Tuesday 20 February 2018 / 08:57 PM

Hungry Blues nab first win in nine attempts

Desire gets the Blues home: For long periods of Origin II, it appeared Queensland would force a decider, combating NSW’s attack comfortably and coming desperately close to landing the killer blow on a few occasions. But ultimately, the Blues found that something extra, patiently waiting for that match-winning play as the Maroons have done so often in recent years. Put simply, they did a Queensland on Queensland. NSW appeared to want it just that little bit more – and the long-suffering Blues finally had the side to turn that desire into success. While motivation is not hard to come by at Origin time, the Maroons’ old guard seemed drained; the expectation weighed more heavily than in previous campaigns and they couldn’t dig deep enough for nine straight. Origin’s greatest team has been vanquished, not by much mind you, but by a better side.


Moments frozen in time: If it’s possible for someone who ranks Darren Lockyer’s try in the ’06 decider as their favourite sporting memory to be impartial for a second, I couldn’t help but be moved by the Blues’ post-match celebrations. Fittingly, it was Jarryd Hayne who cleaned up a last-second Queensland counterattack and sprinted over the dead-ball line to end so many years of heartache, before embracing the nearest clutch of ‘Blatchy’s Blues’’ thousands-strong wigged diehards.

Hayne standing in triumph on the fence was just one of many moments that will be frozen in time, set to take their place in the Blues’ cherished history alongside Steve Mortimer kissing the SCG turf in ’85, a bloodied Ben Elias at the SFS in ’92 and ‘Joey’ Johns’ triumphant rescue job in ’05. A fist-pumping Laurie Daley making his way down the stairs towards the field, Hayne’s tearful interview with Johns, and Daley’s emotional mid-pitch embrace with his skipper Paul Gallen will live on as strongly as any of the many moments of ecstasy Queensland has created in the last eight seasons. It was poignant, hairs-on-the-back-of-the-neck stuff. Queensland undoubtedly made Origin into the phenomenon it is today, but any question of whether it means as much to NSW in the present day has surely been put to bed.


‘Hodko’ the hero: Trent Hodkinson was at hundreds to play State of Origin at the start of 2014 – you would have got better odds on him lining up in a curtain-raiser for NSW Residents. It is incredible to think he was only a Mitchell Pearce grope away from not taking part in this series, but he now finds himself a NSW Origin icon. Hodkinson’s cool-headed performances have been vital to the Blues’ triumph, while his solo try – and subsequent pressure conversion – will go down in interstate folklore. He joins Ricky Stuart, Adrian Lam, John Simon and Brett Kimmorley as the only Origin halfbacks to win their first two games as a starting No.7.


Injury impact: Queensland’s hobbled heroes got through the match strongly, and in Daly Cherry-Evans’ case, quite courageously. But Matt Scott’s exit with a broken cheekbone midway through the first half and Brent Tate’s devastating injury 15 minutes into the second left the Maroons with a reshuffled line-up and a two-man bench. In the end, it was a big effort to remain in front for as long as they did.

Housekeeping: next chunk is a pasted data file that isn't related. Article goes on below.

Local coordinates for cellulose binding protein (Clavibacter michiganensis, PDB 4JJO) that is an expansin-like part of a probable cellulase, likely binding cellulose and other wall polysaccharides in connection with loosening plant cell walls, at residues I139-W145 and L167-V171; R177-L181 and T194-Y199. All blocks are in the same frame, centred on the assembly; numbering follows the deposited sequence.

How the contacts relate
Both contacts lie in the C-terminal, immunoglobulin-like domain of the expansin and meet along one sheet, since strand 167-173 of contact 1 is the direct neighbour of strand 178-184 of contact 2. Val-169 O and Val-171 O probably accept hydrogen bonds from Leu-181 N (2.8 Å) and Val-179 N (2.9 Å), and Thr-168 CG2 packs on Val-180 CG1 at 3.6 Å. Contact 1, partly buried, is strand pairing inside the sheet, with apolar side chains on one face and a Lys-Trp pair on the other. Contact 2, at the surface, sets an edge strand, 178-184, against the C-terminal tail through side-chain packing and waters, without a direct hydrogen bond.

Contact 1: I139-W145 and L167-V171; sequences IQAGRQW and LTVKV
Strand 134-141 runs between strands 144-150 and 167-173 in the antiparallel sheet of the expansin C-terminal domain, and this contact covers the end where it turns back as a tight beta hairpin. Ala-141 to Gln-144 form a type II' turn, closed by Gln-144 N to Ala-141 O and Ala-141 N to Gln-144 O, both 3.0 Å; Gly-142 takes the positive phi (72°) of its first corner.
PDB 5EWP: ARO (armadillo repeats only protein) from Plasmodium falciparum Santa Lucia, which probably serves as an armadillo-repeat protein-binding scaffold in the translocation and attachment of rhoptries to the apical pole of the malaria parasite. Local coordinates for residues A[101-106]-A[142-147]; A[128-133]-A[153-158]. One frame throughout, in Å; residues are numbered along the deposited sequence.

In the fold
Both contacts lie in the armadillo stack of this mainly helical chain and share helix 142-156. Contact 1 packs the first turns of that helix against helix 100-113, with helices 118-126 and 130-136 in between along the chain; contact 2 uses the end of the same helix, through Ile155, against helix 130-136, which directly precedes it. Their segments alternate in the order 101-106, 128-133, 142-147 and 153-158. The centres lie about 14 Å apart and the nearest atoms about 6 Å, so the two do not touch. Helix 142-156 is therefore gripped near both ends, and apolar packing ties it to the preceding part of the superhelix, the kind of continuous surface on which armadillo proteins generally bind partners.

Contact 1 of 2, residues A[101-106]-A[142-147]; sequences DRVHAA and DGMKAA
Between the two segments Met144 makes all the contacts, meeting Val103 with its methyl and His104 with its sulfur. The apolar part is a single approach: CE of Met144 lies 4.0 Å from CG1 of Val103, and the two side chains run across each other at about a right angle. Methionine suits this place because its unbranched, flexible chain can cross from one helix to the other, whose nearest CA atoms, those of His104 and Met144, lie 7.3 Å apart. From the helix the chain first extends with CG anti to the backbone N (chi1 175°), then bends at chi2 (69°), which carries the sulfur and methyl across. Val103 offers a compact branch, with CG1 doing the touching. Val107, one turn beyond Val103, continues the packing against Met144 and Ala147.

Taylor comes unstitched: Taylor’s Mistake, or Te Onepoto, is a beautiful, secluded little bay near Christchurch. But ‘Taylor’s Mistake’ is destined to take its place in Origin’s hall of infamy after enigmatic Queensland forward David ruined his strong performance off the bench with a crazy, unnecessary pass inside his own half that went to ground with 13 minutes remaining. NSW pummelled the Maroons’ line for five subsequent sets, eventually breaking through via Hodkinson’s dummy at the back end of the fifth set – the Blues’ first try in almost two hours of football. Unfortunately for the ‘Coal Train’, he has probably donned the hallowed jumper for the last time.


Rub of the green: The Blues were rightfully aggrieved after several dusty decisions went against them in the series opener, but the victors could have no complaints after getting the line-ball calls throughout Origin II. In a game dripping with niggle and spite from both sides, NSW won the penalty count 9-5. Jarryd Hayne’s try-saving play on Sam Thaiday could have been construed as a strip, but was instead ruled a knock-on and a consequent seven-tackle set for the Blues. But the most contentious call of the night was from the kick-off after Hodkinson’s go-ahead converted try, with the ball apparently brushing Aaron Woods before sailing over the dead-ball line. Instead of a line dropout, NSW received a penalty on halfway and comfortably closed the game out thereafter. With so much at stake and at such a crucial stage of the match, why was it not referred upstairs as often happens in in-goal situations? The lack of consistency in this department is an increasing source of frustration. The referees did an admirable job in an incredibly tough match to control, however, largely making up for a subpar performance in the series opener.

Ch-ch-ch-changes: NSW, barring injury, will line up 1-17 in the Brisbane dead-rubber on July 9. But Queensland has some interesting injury- and form-related decisions to make. The Maroons have not been far off the mark in the two games so far and Mal Meninga will be reticent to make mass changes, but Taylor will surely be dumped and Chris McQueen is hanging by a thread. Ben Te’o probably did enough. Scott may struggle to recover in time, while Corey Parker will probably be back. Depth is a concern, but Josh McGuire and Brenton Lawrence could be on the verge of a maiden call-up. Brent Tate’s long and decorated Origin career is likely over, but Queensland’s best backline replacements – Will Chambers, Willie Tonga, Dane Gagai and Anthony Milford – are not wingers, although Tonga and Gagai boast a bit of experience on the flank. In-form Brisbane winger Dale Copley could be a bolter for the vacant spot after running in 11 tries in the first half of the NRL season.